Council agreed and the official name of the park is now Williston Heritage Park.

Bob Levesque, president of the Levy County Fair Association, made two requests of the council. First, they'd like to conduct a preliminary karaoke qualifying contest on Oct. 4, the day of the Peanut Festival. The request is for a stage and use of the land on Southwest Main Street near the Tax Collector's trailer.

He also asked for city help at the fair similar to that provided last year: light towers, a portable stage, temporary electric poles and water.

The city agreed to provide the requested facilities.

Council passed two ordinances, 584 and 586, on their second and final readings. Both pertain to the city's Comprehensive Plan. Ordinance 584 is the Interlocal Agreement for Public School Facility Planning, more commonly known as the School Concurrency Element of the Plan.

Assistant Supt. Jeff Davis had been scheduled to discuss this section, but had cancelled because of a scheduling conflict. Bruce Day, Principal Planner for the Withlacoochee Regional Planning Council, who was familiar with the plan, said that all of the cities in the county had agreed with the School Board on the plan.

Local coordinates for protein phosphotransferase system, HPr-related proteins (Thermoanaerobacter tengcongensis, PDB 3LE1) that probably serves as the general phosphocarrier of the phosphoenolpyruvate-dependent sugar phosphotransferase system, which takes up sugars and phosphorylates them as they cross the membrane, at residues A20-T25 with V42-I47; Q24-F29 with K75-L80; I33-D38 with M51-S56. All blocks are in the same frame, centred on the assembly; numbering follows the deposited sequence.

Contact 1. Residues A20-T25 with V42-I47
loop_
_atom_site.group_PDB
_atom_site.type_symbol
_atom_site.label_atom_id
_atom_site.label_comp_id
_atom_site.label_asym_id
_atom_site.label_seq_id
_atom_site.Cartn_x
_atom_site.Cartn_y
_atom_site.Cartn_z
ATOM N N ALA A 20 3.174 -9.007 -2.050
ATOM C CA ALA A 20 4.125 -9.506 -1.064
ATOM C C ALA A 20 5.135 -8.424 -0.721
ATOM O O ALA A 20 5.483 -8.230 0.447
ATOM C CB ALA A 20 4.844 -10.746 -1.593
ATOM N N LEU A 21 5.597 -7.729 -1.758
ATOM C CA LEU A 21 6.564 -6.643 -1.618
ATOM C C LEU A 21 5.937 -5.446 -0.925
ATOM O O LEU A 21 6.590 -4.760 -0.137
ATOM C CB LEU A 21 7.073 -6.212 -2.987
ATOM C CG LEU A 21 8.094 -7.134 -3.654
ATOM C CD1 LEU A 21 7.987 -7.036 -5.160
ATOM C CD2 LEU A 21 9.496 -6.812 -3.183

Ordinance 586 concerns the Capital Improvements Element of the plan. It had been discussed in detail at the council's last meeting, when it was approved at its first reading.

Day reiterated that this section of the Comp Plan would be reviewed and revised each year during the budgeting process, as required by the State of Florida's Department of Community Affairs.

With little discussion, council unanimously approved both ordinances.

Troy Burrell, the supervising engineer for the East Williston Park, spoke to the problem of the bids for the second phase of construction being greater than the grant money available for it. He said that elimination of certain elements of the plan, like the perimeter fencing, would be likely to bring bids down. The proposed changes would not change the number of points required to qualify for the FRDAP grant. He suggested that the terms of the contract be modified and that it be put out for bid again. Council agreed.